As the 2015 CES conference fades (already!) in the industry’s rear view mirror, it’s worth recognizing how much occurs during CES week, but not at CES itself. Apple famously casts its long shadow each year, since Apple products are surrounded by a large halo of aftermarket offerings, but Apple (the company) had no overt presence in Las Vegas that week. But another company of similar stature does: AT&T, which begins its annual Developer Summit with a Hackathon during the weekend prior and concludes it with a conference, consisting of a keynote and breakout sessions on the Monday just prior to the CES opening day.
“Mobile is eating the world!”
The 2015 AT&T Developer Summit, in its ninth year, had 4,000 developers in attendance. For the Hackathon, the attendees broke up into groups to create apps that followed the decidedly “mobile” themes of the event: mobile apps, the ‘Internet of Things’ (including smart homes and the Connected Car), WebRTC, atop the software-defined network (SDN) and network function virtualization (NFV). SDN and NFV are about defining the resources you want in your applications, and making sure that the network can provide them on demand.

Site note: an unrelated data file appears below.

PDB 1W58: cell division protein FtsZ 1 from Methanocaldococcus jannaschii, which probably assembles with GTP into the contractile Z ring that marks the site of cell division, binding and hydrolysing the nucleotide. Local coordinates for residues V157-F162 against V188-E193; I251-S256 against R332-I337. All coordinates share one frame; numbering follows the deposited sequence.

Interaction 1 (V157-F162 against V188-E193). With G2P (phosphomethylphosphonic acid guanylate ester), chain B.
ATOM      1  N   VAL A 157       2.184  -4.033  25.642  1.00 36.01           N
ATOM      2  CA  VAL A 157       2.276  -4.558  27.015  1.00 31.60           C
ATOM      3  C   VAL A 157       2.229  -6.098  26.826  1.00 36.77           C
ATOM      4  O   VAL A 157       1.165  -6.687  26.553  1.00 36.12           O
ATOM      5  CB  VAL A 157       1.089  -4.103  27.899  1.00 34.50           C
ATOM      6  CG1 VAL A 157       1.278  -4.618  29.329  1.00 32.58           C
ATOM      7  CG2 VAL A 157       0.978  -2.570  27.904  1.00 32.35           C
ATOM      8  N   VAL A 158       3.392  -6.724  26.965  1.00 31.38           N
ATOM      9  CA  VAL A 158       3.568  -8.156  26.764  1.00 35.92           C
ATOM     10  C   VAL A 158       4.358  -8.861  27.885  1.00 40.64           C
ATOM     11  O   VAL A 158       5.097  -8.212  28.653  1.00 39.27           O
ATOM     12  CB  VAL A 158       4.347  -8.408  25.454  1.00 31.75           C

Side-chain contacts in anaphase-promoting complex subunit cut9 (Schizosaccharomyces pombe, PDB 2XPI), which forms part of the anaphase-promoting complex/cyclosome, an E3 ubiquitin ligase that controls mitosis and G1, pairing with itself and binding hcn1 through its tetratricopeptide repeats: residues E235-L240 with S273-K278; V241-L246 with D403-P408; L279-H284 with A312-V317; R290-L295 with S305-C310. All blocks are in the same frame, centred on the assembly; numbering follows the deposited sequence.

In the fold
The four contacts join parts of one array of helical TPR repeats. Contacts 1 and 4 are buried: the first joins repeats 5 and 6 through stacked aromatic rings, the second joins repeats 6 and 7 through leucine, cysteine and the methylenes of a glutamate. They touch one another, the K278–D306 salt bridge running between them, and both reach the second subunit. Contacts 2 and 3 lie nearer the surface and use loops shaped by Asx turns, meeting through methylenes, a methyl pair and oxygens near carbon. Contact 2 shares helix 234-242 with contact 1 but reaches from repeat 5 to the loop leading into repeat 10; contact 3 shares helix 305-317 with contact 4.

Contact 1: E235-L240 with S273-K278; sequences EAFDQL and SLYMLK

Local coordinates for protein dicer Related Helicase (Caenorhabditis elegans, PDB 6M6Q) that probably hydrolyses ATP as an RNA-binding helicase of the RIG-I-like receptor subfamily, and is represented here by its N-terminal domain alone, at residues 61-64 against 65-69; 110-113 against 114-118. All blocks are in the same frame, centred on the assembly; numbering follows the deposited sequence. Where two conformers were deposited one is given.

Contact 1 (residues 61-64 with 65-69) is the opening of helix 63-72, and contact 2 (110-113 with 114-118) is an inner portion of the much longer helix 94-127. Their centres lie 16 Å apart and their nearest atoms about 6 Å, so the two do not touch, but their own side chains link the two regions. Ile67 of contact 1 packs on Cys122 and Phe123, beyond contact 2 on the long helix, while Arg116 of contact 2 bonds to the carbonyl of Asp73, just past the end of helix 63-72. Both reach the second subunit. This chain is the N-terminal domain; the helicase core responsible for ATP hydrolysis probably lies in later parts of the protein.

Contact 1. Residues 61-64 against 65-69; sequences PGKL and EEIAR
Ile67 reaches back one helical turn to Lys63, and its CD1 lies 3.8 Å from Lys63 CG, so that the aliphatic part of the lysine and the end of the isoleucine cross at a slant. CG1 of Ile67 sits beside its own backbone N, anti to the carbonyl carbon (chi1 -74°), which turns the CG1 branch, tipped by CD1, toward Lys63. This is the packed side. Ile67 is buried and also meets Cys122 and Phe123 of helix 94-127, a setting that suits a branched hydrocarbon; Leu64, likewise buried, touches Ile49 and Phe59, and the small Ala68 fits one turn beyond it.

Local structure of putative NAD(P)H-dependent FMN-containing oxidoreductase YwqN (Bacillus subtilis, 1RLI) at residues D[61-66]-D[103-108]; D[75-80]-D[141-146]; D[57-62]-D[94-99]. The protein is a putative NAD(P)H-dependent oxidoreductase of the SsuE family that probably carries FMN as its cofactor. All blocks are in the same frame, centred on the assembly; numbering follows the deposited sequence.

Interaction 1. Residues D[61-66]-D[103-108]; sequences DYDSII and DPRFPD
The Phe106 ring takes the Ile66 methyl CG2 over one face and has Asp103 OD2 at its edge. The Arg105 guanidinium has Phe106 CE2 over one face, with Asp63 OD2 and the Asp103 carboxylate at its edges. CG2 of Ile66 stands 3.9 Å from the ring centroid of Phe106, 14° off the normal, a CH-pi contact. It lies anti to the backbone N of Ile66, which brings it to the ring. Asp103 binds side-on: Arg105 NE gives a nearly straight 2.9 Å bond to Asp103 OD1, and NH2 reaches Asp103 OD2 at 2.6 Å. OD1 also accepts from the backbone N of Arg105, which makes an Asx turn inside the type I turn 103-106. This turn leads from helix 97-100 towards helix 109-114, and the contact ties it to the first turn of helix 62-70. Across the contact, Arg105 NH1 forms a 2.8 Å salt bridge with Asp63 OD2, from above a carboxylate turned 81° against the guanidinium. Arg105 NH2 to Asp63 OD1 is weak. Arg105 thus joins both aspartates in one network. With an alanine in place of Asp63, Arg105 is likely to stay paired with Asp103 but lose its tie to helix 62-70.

The conference keynote was opened by AT&T Mobile and Business Solutions President and CEO Ralph de la Vega, who exclaimed that “Mobile is eating the world!” (riffing on the famous 2011 “Software is eating the world” article, about how old-school hardware companies like HP are turning toward software to help ensure their futures). Mr. de la Vega then explained how the combination of software, mobility, the cloud and security have already disrupted many industries, changing the way consumers live and work by creating ecosystems that connect secure end points to a secure VPN. Uber is the obvious example.
If it’s not networked, it’s dumb